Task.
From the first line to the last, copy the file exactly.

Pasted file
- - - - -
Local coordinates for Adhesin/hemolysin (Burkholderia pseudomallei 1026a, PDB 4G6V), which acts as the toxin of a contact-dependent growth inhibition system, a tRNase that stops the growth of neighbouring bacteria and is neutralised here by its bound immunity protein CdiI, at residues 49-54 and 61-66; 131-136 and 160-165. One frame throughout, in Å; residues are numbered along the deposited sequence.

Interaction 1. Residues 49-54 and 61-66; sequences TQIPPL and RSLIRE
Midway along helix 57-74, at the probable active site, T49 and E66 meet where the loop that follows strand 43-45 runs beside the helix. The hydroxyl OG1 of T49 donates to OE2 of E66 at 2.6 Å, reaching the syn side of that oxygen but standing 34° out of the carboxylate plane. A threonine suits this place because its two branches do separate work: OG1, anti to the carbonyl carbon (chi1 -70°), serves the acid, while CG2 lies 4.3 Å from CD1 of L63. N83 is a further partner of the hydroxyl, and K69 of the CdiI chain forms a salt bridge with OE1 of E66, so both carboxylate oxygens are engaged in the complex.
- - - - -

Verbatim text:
Local coordinates for Adhesin/hemolysin (Burkholderia pseudomallei 1026a, PDB 4G6V), which acts as the toxin of a contact-dependent growth inhibition system, a tRNase that stops the growth of neighbouring bacteria and is neutralised here by its bound immunity protein CdiI, at residues 49-54 and 61-66; 131-136 and 160-165. One frame throughout, in Å; residues are numbered along the deposited sequence.

Interaction 1. Residues 49-54 and 61-66; sequences TQIPPL and RSLIRE
Midway along helix 57-74, at the probable active site, T49 and E66 meet where the loop that follows strand 43-45 runs beside the helix. The hydroxyl OG1 of T49 donates to OE2 of E66 at 2.6 Å, reaching the syn side of that oxygen but standing 34° out of the carboxylate plane. A threonine suits this place because its two branches do separate work: OG1, anti to the carbonyl carbon (chi1 -70°), serves the acid, while CG2 lies 4.3 Å from CD1 of L63. N83 is a further partner of the hydroxyl, and K69 of the CdiI chain forms a salt bridge with OE1 of E66, so both carboxylate oxygens are engaged in the complex.